There is an English expression, particularly popular in the far western English county of Herefordshire, that the last pipe smoked on any occasion is called the "Kemble pipe" and the last drink had is called the "Kemble cup." The expression comes from the story of the martyrdom of a Roman catholic priest named John Kemble.
John Kemble was born in Rhydicar Farm, St. Weonard's in Herefordshire, England in 1599, son of John Kemble and Anne Morgan. He was ordained a priest at Douai College in 1625, and was sent back to England where he ministered the people of Herefordshire and Monmouthshire without event for 54 years. In his eightieth year, he was accused of participating in the concocted plot of Titus Oates, a rumored "Popish Plot" where the Protestant King Charles II was to be murdered to allow the installation for his Catholic brother James. This false accusation led to his arrest. He was charged with treason, though probably entirely innocent of the affair. In any event, though absolved of participation in the "Popish Plot," he was found guilty of treason for simply saying Mass and being a Catholic priest, but illegal at the time. He spent months in jail, first in Hereford Gaol, and the in Newgate Prison in London, before his execution by hanging. Prior to his execution, it is said that, after having engaged in his devotions, he calmly smoked a pipe and drank a cup of sack with the under-sheriff and the governor of the prison. This gave rise to the expressions "Kemble pipe" and "Kemble cup."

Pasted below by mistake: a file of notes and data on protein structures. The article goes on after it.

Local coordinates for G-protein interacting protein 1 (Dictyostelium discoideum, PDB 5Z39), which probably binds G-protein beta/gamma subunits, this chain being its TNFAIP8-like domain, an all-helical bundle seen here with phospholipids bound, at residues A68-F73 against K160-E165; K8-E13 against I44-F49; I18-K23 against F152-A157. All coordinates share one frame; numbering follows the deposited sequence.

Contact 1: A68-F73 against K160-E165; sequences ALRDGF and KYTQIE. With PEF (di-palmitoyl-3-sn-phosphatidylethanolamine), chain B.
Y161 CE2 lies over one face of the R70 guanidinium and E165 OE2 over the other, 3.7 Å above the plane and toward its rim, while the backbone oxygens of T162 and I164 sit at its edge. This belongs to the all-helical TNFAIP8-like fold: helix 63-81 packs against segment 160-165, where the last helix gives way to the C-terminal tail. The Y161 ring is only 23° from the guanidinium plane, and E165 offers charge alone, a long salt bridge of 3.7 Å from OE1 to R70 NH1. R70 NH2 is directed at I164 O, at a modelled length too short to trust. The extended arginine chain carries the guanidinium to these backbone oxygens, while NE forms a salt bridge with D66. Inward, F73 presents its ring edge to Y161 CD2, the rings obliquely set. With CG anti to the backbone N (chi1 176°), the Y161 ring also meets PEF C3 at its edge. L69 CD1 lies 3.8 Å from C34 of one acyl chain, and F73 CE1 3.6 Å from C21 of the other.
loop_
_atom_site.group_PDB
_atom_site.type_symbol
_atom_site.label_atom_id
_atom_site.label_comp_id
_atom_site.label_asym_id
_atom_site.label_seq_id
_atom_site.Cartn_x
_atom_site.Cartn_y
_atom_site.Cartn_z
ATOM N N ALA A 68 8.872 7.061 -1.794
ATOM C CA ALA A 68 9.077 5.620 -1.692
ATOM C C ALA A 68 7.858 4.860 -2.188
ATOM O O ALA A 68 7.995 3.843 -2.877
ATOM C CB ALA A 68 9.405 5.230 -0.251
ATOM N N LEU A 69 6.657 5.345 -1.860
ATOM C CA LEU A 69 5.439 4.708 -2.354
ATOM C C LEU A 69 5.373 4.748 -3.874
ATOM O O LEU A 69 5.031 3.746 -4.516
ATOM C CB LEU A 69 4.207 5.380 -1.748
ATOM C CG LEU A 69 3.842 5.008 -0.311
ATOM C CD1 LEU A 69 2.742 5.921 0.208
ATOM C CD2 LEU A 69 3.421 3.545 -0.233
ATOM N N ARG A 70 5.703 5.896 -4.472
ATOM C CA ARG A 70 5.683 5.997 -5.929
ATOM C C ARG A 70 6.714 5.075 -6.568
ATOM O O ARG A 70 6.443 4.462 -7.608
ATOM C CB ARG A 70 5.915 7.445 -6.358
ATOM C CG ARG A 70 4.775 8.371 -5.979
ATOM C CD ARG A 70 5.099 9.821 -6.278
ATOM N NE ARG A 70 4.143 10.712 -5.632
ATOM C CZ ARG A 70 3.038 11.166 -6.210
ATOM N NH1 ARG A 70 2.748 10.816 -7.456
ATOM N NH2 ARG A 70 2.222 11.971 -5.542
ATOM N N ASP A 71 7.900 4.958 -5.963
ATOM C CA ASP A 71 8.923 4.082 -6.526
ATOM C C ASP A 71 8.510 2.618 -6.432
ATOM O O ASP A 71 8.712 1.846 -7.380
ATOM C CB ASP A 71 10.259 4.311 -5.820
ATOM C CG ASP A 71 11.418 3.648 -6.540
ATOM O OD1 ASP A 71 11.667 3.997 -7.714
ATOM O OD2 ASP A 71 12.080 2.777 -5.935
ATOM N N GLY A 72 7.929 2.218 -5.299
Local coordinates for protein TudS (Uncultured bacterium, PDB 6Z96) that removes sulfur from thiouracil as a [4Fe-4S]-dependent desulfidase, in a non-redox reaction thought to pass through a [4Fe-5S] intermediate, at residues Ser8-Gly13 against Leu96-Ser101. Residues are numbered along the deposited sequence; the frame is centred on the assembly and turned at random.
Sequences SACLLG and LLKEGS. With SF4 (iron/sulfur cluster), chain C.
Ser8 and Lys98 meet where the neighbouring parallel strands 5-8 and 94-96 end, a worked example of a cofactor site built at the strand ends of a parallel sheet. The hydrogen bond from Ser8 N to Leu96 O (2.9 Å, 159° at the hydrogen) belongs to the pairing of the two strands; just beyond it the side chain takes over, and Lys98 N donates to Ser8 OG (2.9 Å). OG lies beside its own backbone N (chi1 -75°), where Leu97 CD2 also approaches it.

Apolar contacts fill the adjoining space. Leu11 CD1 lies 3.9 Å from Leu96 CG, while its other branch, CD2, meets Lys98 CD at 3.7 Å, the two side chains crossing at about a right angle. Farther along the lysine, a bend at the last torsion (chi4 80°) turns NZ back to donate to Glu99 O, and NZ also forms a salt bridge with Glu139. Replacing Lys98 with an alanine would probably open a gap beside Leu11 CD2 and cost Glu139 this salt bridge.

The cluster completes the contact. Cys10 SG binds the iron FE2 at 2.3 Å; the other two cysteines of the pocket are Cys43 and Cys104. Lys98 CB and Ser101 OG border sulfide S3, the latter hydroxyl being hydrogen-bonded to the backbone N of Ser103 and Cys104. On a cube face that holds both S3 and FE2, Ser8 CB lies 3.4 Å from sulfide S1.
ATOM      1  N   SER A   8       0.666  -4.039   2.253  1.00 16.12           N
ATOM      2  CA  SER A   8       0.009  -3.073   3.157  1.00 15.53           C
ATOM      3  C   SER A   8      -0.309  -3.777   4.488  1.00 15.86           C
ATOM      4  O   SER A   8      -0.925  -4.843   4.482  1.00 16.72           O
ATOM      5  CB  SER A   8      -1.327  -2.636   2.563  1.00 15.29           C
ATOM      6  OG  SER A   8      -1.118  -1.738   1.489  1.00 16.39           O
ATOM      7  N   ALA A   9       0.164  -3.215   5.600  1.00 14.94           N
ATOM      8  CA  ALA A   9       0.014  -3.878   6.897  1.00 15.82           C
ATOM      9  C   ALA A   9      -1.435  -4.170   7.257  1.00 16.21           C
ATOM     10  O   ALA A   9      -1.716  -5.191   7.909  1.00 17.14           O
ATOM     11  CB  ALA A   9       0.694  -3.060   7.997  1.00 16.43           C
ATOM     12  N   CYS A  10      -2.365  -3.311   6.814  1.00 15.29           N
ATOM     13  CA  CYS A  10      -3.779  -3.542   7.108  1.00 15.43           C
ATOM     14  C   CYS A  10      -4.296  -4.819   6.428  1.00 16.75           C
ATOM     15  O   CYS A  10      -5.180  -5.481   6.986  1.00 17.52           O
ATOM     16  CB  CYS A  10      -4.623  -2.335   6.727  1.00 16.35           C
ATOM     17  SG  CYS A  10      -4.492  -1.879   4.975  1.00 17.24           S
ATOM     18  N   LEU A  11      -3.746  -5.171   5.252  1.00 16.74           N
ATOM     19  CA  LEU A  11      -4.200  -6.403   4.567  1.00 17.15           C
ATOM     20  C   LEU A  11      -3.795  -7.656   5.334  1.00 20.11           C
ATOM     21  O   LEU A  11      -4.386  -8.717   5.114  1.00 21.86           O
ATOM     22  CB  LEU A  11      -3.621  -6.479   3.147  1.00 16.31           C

St. John Kemble was one of the Forty Martyrs of England and Wales canonized by Pope Paul VI on October 25, 1970.